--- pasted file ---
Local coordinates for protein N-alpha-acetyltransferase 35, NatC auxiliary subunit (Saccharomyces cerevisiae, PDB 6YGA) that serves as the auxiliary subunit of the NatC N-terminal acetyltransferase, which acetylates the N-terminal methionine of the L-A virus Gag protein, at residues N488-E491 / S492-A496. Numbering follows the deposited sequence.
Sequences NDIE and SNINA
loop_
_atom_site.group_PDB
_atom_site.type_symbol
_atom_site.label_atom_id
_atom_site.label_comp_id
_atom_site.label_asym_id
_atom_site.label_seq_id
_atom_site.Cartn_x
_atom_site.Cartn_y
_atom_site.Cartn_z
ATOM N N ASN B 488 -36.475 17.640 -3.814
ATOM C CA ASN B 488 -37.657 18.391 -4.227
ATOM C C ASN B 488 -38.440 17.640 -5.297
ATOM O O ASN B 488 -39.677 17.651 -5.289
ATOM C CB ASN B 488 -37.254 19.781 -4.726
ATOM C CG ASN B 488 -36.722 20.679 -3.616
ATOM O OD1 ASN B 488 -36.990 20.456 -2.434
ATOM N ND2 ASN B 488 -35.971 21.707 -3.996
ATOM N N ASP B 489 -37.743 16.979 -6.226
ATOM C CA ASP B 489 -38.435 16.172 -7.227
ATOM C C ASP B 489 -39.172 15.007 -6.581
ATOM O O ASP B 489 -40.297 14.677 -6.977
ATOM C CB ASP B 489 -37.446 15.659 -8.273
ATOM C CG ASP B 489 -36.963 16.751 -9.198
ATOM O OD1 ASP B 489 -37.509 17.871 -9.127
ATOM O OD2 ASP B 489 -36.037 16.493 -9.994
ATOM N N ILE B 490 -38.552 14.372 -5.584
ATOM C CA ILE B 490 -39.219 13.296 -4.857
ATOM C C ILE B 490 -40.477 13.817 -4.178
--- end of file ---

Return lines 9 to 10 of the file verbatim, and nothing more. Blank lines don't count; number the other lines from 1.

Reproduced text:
_atom_site.label_seq_id
_atom_site.Cartn_x